Foster City Abandons Plan to Close Crosswalk Where Girl Was Injured
Many Foster City residents were shocked last month when their City Council responded to the injury of a 17-year-old girl by closing off the crosswalk at Edgewater Boulevard at Port Royal Avenue, where she was struck by a driver. Hundreds of residents petitioned the council to take other steps instead of installing “No Ped Crossing” signs and physical barriers. The council reversed its crosswalk closure decision last week, opting instead to install pedestrian-activated flashing lights.
The intersection’s well-known hazards caught the City Council’s attention after the driver of a 2014 BMW 528i slammed into a high school student who was walking in the crosswalk on Edgewater on January 24, breaking both of her legs and knocking her to the ground unconscious. She spent several days in Stanford Medical Center’s intensive care unit but ultimately survived.
Mayor Charles Bronitsky places the blame for car crashes on both drivers and pedestrians not following traffic laws, and argues there’s little cities can do to reduce traffic collisions. “It’s an issue of personal responsibility, folks,” he said. “There’s nothing the government can do to make people be responsible. We gotta do the best we can to try to babysit adults.”
Council members Steve Okamoto, Art Kiesel, and Gary Pollard were on the verge of voting to install stop signs on Edgewater Boulevard during their February 3 city council meeting when Bronitsky warned of “potential legal repercussions” that could arise.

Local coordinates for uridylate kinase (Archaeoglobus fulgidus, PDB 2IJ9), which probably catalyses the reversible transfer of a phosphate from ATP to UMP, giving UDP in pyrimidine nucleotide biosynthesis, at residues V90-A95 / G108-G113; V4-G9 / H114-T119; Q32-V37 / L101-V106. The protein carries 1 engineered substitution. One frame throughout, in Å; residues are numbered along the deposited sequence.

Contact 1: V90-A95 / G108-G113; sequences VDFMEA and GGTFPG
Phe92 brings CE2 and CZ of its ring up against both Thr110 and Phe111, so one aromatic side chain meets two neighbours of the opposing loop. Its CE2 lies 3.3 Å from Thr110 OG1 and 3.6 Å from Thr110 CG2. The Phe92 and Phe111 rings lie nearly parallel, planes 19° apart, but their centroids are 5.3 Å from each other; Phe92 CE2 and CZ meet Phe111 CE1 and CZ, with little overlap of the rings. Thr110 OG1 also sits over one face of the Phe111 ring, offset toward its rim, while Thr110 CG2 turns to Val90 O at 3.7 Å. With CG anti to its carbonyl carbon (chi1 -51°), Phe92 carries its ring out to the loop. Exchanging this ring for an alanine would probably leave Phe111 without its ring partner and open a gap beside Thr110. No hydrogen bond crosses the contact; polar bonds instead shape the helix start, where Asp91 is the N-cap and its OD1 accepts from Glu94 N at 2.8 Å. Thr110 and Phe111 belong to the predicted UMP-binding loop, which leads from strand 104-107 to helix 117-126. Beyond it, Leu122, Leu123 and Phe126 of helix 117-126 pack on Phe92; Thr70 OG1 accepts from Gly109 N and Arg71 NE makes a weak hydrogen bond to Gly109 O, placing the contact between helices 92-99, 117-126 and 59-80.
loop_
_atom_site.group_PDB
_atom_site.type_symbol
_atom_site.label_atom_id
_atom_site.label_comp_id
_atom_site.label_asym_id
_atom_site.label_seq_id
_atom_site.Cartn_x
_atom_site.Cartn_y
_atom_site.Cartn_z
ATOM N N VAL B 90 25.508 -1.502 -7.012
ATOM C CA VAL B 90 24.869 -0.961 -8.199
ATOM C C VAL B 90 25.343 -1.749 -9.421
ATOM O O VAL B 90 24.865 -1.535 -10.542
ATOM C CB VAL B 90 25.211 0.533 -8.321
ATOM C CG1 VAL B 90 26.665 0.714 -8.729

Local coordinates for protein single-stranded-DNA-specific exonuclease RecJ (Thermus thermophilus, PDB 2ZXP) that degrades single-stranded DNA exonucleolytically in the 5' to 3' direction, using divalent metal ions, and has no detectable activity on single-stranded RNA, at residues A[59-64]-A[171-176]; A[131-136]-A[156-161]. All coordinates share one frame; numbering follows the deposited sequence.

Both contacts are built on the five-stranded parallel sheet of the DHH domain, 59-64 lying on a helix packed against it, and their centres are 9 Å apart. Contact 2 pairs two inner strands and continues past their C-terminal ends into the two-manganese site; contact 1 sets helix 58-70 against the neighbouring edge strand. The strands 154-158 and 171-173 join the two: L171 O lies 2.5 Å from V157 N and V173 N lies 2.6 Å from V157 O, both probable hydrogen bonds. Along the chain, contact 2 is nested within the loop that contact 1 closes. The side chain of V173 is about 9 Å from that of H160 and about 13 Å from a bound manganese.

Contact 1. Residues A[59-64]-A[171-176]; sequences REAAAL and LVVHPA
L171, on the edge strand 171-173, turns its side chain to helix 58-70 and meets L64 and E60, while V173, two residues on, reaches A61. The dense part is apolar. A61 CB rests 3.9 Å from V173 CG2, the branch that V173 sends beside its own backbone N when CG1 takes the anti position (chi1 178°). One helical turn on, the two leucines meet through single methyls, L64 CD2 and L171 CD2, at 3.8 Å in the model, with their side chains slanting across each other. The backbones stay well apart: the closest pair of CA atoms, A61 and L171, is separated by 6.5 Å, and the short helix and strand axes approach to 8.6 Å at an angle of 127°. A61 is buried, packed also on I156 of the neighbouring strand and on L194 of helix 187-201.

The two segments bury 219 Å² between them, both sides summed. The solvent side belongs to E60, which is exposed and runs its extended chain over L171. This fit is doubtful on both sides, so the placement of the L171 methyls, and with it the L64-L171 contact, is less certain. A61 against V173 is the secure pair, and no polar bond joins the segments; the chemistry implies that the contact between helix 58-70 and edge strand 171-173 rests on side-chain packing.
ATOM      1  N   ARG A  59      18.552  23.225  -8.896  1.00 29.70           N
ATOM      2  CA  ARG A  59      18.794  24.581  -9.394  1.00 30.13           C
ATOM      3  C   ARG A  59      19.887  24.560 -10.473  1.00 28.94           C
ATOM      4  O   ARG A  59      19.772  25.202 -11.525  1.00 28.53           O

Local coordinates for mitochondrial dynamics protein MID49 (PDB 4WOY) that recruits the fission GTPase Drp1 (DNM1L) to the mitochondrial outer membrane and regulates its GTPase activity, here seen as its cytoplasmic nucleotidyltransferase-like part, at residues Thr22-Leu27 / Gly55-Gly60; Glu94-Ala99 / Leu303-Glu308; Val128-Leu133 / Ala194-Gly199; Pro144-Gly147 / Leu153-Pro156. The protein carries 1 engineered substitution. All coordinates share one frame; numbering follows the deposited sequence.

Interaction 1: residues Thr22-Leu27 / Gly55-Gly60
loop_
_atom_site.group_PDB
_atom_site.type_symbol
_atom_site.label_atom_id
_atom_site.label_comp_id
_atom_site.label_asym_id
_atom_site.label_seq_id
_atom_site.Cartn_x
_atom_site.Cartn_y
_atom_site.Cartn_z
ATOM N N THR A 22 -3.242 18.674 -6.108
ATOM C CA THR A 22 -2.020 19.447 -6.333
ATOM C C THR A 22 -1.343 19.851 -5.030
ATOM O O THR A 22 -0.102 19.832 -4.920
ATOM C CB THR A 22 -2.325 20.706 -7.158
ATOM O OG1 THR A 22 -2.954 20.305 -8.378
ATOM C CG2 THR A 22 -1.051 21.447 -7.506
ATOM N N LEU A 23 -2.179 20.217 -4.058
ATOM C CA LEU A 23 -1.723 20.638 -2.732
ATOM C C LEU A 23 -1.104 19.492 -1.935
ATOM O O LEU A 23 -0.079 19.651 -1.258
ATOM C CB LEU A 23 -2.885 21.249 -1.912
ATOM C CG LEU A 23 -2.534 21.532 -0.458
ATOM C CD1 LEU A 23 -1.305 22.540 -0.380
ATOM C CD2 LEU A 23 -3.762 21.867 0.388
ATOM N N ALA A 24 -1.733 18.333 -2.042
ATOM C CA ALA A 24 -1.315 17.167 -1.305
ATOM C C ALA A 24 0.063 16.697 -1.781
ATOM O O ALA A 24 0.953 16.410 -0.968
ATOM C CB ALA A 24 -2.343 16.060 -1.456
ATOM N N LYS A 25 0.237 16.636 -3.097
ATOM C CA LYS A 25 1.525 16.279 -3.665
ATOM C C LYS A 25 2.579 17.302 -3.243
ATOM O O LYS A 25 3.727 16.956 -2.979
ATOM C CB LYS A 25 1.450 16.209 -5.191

A 2012 traffic report authored by professional traffic engineer Steve Fitzsimons of Republic ITS, a subsidiary of Siemens that installs and maintains traffic signals, concluded that stop signs are “unwarranted” according to a state standard that recommends a street to have either more collisions (five annually) or higher car traffic volumes before they’re installed. The report concluded that the left-turn conflicts, high pedestrian traffic (including many children), and poor visibility for drivers turning onto Edgewater from Port Royal were “not relevant,” despite well-documented evidence to the contrary, including calls from residents to fix those hazards in emails to the city and at public meetings.
Fear of litigation helps explain the city’s reaction. City Attorney Jean Savaree said that the city would lose its “design immunity” legal defense in the case of a lawsuit brought by the victim of a collision somehow caused by the stop signs.
“When you hire a traffic engineer and they make recommendations to you, if you follow those, you trigger what’s called design immunity,” Savaree said. “If you install a four-way stop where it’s not warranted and you have a collision, the city is sued [on the basis] that you created a dangerous condition because you have not followed a professional engineer’s advice.”
Okamoto pointed out to fellow council members that other stop signs classified as “unwarranted” by exactly the same type of traffic engineer’s report were previously installed at three other intersections after residents complained of unsafe conditions at those locations.
“I don’t think there has been any liability issues at those intersections,” said Okamoto. “In spite of the concern of legal counsel, I still support four-way stop signs.”
Retired San Francisco Police Department Lieutenant John Mahoney, who has lived two blocks from the intersection since 1969 and spent 15 years as a motorcycle officer assigned to traffic enforcement duty, explained that drivers turning from either left or right from Port Royal can’t see down Edgewater without partly blocking it’s right lane, while northbound drivers on Edgewater can just begin to see the signal at Beach Park Boulevard ahead as they pass Port Royal, causing them to lose focus on the crosswalks there. Southbound drivers on Edgewater making u-turns on Port Royal to access the Edgewater Place Shopping Center create yet another simultaneous hazard, all while many children and seniors are walking across Edgewater at busy times.